New Rock-Based Blocks Said to Be Stronger, Less Polluting than Traditional Concrete
Napa-Valley startup Watershed Materials has created a natural masonry that's twice as strong as concrete (7,000 psi).
Partially funded with a National Science Foundation (NSF) grant, Watershed Materials announced this August that they have developed a form of concrete that is far less CO2 intensive than Portland cement-based product. They're using half the normal Portland Cement to make a masonryl product called the Watershed Block. The new material also contains no fly ash or blast-furnace slag. The company describes the process as “geopolymerizing naturally-occurring clay minerals,” which are found abundantly worldwide.
Watershed Materials' is being purposely vague about the exact process of creating the mix, concerned that they may lose their market edge
"Our technology unlocks the strength in the minerals all around us—limestone, granite, rhyolite," they assert. "Rock forms in nature over the course of millions of years as pressure fuses loose grains into solid stone. Watershed Materials has developed technology to activate this process in seconds rather than millennia."
“The implications for this technology are enormous,” says David Easton, Watershed Materials’ president and co-founder. “Using geopolymer technology to produce dependable building materials from natural clay minerals found throughout the developed and developing world is a local solution with global impact.”
Geology and Geopolymer Merge
Watershed Materials first began to study mineral-based geopolymers as an alternative to Portland cement in 2011. The company identified certain natural clay minerals as having properties that could be activated in a geopolymer reaction, but the process was difficult. The NSF has given the company two grants that according to its grant Website total $742,872.00.
“These minerals were overlooked by others because they are not immediately reactive as a geopolymer,” says Dr. Jose Muñoz, Watershed Materials’ director of technology. “We’ve solved the puzzle, to allow natural clays to form geopolymer bonds for the production of high strength building materials.”
Dr. Muñoz and Taj Easton, Watershed Materials’ research lab manager, spent four years refining their geopolymerization process. “The masonry produced with this technology,” they write, “uses less energy to produce, requires no-high temperature kilning, incorporates no dyes or colorants, and will open up previously overlooked, widely available natural and recycled materials."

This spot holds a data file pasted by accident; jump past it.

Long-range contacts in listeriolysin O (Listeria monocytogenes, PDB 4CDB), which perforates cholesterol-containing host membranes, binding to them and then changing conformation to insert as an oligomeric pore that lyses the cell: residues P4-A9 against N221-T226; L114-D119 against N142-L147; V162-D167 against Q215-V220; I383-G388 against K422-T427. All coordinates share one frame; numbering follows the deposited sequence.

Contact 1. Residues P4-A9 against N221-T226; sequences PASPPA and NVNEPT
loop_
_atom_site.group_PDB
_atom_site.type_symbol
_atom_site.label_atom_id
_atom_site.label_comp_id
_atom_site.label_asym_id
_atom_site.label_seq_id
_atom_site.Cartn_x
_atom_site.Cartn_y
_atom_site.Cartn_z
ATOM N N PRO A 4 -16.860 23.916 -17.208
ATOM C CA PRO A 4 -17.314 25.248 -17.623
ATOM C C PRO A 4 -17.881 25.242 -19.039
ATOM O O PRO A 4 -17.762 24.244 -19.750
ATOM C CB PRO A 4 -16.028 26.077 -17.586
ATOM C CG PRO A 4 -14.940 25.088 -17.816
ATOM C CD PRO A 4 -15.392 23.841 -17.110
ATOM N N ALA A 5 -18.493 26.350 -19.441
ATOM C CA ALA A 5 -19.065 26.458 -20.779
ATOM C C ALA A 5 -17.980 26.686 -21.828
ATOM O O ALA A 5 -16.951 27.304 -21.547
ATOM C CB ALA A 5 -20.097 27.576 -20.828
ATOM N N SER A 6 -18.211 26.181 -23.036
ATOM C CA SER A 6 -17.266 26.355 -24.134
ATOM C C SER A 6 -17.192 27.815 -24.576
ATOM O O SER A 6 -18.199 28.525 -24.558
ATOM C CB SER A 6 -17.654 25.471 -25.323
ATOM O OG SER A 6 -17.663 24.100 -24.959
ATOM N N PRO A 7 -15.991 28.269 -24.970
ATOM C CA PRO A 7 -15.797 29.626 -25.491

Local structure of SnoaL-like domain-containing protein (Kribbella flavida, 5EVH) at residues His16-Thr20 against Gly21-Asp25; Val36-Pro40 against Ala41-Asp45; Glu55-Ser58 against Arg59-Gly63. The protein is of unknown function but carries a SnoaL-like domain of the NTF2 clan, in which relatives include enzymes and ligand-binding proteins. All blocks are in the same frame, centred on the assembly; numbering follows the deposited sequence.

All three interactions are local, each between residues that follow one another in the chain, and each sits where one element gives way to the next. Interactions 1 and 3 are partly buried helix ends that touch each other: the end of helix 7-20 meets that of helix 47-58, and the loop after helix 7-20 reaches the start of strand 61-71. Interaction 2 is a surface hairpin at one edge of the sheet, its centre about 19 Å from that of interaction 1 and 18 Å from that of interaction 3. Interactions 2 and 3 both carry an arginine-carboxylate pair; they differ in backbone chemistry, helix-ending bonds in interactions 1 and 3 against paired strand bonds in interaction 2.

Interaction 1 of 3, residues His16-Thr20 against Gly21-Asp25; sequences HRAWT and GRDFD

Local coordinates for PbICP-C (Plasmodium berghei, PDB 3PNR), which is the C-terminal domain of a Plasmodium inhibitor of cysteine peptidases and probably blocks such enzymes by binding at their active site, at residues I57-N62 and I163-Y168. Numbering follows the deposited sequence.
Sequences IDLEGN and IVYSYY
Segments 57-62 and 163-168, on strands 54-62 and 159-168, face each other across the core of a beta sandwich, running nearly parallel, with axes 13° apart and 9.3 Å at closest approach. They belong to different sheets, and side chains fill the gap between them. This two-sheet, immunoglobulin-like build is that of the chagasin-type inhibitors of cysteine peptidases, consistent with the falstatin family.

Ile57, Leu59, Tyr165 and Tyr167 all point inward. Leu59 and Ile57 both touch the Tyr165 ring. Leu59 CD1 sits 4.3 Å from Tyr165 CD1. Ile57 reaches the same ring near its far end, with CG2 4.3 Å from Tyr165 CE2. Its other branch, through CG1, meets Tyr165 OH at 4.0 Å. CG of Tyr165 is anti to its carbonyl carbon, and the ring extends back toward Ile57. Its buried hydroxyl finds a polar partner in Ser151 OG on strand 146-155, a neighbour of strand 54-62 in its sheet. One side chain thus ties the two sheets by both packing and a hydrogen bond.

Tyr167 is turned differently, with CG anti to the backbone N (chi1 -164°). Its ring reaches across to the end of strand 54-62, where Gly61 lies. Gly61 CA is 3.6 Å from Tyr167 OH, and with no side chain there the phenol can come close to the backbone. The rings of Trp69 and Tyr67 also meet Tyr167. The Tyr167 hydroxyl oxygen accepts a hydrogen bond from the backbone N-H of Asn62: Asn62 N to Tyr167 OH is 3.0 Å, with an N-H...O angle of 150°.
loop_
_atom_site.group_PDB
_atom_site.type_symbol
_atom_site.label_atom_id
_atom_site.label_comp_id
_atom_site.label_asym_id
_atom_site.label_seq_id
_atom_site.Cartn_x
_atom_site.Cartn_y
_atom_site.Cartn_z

Watershed uses "a precise combination of rock fragments, quartz grains, feldspars, clays, and accessory minerals." Key to resulting block strength is the next step—the application of "intense hydraulic force to mimic the weight of twenty thousand feet of sediment." The hydraulic press is pictured.
David Easton's Back Story
Easton is no stranger to natural building with earth. Many call him a pioneer. He founded Rammed Earth Works in 1976 and is the author of The Rammed Earth Experience (1982) and The Rammed Earth House Second Edition (Chelsea Green 2007).
Easton has been an innovator in rammed earth, one of the most ancient building materials on the planet. His company developed pise (pneumatically impacted stabilized earth). The method shoots the material, (much as you would gunite) against a single wall, rather than a boxed form. Other rammed earth builders, typically use smaller forms, and may or may not pump the earth into the form. Easton’s technique results in faster walls, though he sometimes combines techniques. His Website says, “Plan on one six-inch lift every twenty minutes, a foot and a half per hour, twelve feet in an eight hour shift.” Watch the video below to understand the similarities and differences in the variety of methods Easton uses to build earthen walls.
Indigenous, local, strong
There is ancient history in building with earthen material whether as mud or dried and/or fired into brick. The clay-based geopolymer will help people not only in developed but also in developing countries produce “durable building products from locally sourced clay materials.”
Masonry is heavy, thus local production in addition to non-polluting materials will increase the materials’ green effect. Another benefit is that natural variations in regional clays and aggregates create uniquely indigenous masonry and buildings.
Raw materials can be from recycled mine and quarry dust and aggregates. Cutting slabs and blocks of stone creates a lot of waste. In ages past, the material dug out for basements became adobe building blocks as was true in a mud adobe home I once owned in Tucson; geopolymer technology can resurrect these practices. Demolition material can also be a prime candidate to create the durable masonry giving another meaning to the old cliche, “waste not, want not.”
Watershed Materials expects their technology to be useful in places where there is a lot of debris and a need for new buildings following a natural disaster.
Here are details about the National Science Foundation Grant.
This presentation of a lecture by David Easton on rammed earth and the new Watershed Blocks. "Earth or soil—dirt is what is under the refrigerator," Easton says.
Enjoy this YouTube video of artist Andy Goldworthy's Earth Wall—it explains from an artistic perspective the appeal of natural materials.: